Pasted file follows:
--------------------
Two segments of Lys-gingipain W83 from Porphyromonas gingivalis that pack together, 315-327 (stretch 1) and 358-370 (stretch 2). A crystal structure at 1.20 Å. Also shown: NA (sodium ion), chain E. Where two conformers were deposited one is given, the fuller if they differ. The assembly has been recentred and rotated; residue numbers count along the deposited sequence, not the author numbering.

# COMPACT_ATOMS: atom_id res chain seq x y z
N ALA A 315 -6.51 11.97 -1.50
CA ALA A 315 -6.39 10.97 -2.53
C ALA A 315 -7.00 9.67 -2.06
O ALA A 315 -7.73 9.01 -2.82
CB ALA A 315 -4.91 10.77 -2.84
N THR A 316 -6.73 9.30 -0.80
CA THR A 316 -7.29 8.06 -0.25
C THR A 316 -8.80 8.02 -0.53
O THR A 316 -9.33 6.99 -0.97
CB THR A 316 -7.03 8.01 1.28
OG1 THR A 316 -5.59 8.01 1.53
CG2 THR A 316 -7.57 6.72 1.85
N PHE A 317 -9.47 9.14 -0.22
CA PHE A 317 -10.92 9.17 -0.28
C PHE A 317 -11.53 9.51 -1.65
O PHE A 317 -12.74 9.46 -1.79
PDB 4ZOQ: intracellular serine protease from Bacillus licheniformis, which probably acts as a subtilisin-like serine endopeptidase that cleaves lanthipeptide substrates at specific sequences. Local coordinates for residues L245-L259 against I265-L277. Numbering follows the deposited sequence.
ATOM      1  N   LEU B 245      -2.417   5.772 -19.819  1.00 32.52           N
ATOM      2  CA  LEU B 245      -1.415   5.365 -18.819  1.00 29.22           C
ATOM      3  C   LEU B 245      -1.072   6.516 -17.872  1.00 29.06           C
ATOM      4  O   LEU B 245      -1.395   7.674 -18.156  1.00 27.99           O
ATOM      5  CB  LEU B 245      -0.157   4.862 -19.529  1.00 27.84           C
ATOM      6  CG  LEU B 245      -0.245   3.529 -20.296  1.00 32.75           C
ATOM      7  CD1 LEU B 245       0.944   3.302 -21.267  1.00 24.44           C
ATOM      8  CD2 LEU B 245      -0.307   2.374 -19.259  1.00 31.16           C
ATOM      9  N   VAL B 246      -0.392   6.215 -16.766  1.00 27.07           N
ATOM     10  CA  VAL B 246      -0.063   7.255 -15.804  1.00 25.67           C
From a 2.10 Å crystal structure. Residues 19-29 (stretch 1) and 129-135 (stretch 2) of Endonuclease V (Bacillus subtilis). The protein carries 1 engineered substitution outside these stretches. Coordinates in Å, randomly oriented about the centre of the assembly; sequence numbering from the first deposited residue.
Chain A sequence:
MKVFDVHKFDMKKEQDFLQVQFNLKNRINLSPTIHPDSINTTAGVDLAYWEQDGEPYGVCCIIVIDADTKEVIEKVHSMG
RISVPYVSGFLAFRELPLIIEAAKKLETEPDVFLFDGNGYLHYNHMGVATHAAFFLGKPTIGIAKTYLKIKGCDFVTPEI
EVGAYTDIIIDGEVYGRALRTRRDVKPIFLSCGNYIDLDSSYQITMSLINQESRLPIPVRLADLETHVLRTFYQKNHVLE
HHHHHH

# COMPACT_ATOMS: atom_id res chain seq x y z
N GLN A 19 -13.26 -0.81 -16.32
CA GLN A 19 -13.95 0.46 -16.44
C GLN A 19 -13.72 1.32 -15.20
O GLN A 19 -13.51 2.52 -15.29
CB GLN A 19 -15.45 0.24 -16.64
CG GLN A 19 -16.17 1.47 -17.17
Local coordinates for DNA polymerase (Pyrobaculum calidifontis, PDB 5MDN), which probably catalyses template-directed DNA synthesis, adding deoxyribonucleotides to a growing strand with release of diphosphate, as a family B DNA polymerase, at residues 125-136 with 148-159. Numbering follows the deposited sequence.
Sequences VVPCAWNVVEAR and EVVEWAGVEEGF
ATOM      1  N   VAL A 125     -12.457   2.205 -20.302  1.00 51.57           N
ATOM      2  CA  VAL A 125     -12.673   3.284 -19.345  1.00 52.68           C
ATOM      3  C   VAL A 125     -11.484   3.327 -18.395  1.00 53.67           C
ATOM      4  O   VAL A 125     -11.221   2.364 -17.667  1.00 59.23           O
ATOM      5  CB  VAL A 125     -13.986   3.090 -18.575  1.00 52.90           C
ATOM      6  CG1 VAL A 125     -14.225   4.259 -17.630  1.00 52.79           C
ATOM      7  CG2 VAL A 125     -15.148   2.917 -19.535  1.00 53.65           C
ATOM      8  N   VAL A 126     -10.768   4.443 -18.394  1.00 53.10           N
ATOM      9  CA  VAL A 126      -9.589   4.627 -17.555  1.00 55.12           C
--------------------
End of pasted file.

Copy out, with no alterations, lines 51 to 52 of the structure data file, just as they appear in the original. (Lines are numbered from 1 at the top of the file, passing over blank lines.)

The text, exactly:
ATOM      7  CG2 VAL A 125     -15.148   2.917 -19.535  1.00 53.65           C
ATOM      8  N   VAL A 126     -10.768   4.443 -18.394  1.00 53.10           N